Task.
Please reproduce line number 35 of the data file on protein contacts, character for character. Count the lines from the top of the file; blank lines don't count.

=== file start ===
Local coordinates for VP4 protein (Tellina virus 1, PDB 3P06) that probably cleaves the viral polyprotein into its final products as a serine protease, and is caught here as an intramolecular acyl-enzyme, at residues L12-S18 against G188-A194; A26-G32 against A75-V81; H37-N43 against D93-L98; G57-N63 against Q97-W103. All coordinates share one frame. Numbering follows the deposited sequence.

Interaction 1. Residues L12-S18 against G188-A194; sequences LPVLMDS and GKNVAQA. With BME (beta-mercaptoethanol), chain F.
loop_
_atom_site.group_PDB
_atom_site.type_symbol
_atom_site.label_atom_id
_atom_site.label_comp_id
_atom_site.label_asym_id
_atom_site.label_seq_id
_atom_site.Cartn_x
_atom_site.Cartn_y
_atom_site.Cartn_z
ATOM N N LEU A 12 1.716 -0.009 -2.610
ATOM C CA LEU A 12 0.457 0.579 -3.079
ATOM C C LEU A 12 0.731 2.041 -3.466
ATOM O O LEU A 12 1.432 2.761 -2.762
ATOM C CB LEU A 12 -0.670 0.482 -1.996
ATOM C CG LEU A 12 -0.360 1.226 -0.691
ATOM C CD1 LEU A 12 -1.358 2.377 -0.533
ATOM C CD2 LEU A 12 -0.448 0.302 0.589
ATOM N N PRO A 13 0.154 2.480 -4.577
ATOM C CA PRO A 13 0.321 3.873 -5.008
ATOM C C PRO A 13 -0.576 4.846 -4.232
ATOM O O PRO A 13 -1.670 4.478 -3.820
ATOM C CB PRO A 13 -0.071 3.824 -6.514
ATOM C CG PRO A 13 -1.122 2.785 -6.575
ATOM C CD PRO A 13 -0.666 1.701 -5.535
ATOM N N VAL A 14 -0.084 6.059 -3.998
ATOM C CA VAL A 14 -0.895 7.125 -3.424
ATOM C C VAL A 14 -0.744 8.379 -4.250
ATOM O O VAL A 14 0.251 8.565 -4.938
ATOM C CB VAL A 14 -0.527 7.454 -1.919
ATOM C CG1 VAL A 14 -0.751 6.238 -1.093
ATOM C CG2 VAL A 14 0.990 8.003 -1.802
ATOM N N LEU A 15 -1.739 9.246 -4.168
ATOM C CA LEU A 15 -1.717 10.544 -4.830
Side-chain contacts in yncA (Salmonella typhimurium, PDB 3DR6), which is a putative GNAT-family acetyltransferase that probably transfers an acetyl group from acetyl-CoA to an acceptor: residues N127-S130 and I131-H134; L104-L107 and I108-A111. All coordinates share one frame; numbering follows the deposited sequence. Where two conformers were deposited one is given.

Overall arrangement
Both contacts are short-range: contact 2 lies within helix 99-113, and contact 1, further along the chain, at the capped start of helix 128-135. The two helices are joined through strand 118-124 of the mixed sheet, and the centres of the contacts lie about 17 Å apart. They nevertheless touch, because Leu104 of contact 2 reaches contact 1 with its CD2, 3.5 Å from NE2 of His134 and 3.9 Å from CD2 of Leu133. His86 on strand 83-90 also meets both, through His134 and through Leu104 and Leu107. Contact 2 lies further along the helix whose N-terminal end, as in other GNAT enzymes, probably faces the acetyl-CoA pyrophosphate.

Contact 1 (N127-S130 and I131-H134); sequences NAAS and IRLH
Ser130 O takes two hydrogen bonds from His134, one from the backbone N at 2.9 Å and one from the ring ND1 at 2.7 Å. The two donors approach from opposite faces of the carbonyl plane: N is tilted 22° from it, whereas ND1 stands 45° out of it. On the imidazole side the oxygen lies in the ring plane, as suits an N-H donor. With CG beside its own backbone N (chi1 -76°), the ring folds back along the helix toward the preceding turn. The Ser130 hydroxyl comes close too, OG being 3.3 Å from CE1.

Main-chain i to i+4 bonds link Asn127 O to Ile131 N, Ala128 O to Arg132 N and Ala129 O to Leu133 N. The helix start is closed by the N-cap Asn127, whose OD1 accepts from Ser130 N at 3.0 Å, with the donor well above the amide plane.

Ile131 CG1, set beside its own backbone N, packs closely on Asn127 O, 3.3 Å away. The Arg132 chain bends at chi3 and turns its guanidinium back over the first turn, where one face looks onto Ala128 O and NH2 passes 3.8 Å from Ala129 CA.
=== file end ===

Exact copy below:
ATOM N N LEU A 15 -1.739 9.246 -4.168